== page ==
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  • Oct2Wed

    Jan Barton New Chair of National Advisory Board

    Andrew Lennox steps down after 10 years as chair. October 2, 2019 by Kristin Ostensen
    Filed Under:
    Territorial News
    Andrew Lennox, outgoing chair of the National Advisory Board; Jan Barton, incoming chair
    Andrew Lennox, outgoing chair of the National Advisory Board; Jan Barton, incoming chair
    This month, the Canada and Bermuda Territory welcomes a new leader to the helm of the National Advisory Board (NAB): Jan Barton. A member of the NAB since 2009 and former vice-chair, Barton replaces outgoing chair Andrew Lennox.

    “The Canada and Bermuda Territory is indebted to Andrew Lennox for his dedication, commitment and leadership,” comments Lt-Colonel John P. Murray, secretary for communications. “He has served Canadians through The Salvation Army as an executive volunteer for 25 years and as chair of the NAB for the past 10.”

    In recognition of his contributions, Lennox was awarded with The Salvation Army’s Order of Distinguished Auxiliary Service during the British Columbia divisional congress and commissioning weekend in June. “His visionary leadership, wisdom and goal of helping the Army be as effective as possible will be a lasting legacy,” Lt-Colonel Murray adds.

    As she takes on the role of chair, Barton says she feels “humbled and honoured.” She brings a wealth of professional experience to the NAB, having served in executive leadership roles for several decades. She is currently sector vice-president, human resources, electro-optical (L3Harris), a technology company that is best known for making heat-sensing cameras, often used by military and law enforcement.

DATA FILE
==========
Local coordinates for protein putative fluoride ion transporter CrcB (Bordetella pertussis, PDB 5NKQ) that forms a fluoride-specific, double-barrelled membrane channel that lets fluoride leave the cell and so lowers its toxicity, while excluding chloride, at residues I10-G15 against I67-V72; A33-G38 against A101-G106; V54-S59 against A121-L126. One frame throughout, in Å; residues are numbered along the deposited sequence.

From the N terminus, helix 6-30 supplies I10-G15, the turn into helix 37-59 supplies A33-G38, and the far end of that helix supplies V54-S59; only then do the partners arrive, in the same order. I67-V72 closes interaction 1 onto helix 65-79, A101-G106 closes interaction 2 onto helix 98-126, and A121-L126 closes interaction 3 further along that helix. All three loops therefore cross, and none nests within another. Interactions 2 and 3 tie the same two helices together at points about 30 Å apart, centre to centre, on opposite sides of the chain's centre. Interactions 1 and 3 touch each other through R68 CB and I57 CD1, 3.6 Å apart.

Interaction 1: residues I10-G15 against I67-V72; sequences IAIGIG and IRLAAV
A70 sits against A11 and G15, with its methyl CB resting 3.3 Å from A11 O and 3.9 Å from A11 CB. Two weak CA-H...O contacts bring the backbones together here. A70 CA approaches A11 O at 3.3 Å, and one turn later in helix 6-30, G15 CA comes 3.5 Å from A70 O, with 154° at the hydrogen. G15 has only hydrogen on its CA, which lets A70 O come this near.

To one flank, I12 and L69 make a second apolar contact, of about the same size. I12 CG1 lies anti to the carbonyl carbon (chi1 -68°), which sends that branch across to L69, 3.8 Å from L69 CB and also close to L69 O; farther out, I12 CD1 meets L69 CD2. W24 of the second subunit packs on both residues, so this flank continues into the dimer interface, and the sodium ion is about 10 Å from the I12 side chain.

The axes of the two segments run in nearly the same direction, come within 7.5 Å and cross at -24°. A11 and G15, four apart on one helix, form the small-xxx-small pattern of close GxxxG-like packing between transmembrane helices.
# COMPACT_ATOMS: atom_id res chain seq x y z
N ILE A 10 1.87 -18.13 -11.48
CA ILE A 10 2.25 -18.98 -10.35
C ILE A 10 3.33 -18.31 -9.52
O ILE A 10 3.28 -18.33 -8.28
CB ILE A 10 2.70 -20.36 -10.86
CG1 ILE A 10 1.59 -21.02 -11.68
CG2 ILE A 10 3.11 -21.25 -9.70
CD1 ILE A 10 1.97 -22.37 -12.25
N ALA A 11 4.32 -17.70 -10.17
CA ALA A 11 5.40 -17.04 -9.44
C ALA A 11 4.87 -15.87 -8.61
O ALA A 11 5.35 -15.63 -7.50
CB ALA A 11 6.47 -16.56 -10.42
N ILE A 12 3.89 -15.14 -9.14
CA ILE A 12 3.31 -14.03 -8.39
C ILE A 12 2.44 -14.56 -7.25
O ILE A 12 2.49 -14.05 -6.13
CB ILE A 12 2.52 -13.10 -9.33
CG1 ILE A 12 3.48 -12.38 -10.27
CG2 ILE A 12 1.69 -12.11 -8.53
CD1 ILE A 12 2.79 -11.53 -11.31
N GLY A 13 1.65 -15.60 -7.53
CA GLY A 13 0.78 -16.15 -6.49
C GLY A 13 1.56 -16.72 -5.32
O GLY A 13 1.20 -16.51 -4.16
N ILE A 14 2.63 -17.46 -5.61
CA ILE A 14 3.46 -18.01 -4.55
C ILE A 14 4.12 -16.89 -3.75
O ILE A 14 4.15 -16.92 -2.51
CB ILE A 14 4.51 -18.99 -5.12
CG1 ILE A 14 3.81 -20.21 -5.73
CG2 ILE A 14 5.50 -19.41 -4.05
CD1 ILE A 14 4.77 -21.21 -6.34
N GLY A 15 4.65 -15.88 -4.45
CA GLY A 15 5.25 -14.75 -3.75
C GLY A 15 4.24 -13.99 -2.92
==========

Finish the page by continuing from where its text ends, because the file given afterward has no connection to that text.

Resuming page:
As a member of the NAB, Barton has made a number of important contributions. Working with a team, Barton helped develop the Army’s Performance Excellence and Coaching Program (PEAC), a performance evaluation and improvement structure for officers and employees. She was also involved in a project developing policies around employee compensation, ensuring internal pay equity and external competitiveness. In addition, she has shared her expertise concerning various leadership development initiatives and worked on developing a white paper on the role and function of the NAB and how its task teams and advisory committees interrelate with each other.

    “I’m very grateful for The Salvation Army,” she says. “I thoroughly enjoy my time working with the organization.”

    As chair of the NAB, Barton hopes to “help identify those things that are strategically important to the Army” and focus on “the vital few things that will make the biggest difference.”

    She adds, “When you have a hand-off like this, when a leader changes, it’s an opportunity to step back and look at what we’re doing, how we’re doing it and shape it in the best way possible for all of the people involved.”

    Speaking on behalf of the Army, Lt-Colonel Murray says he is confident that Barton will have a positive impact as chair of the NAB. “Her warm personal leadership style, coupled with her desire to engage and support the Army’s mission through the NAB, will be valued and appreciated by leadership and those whom we serve.”

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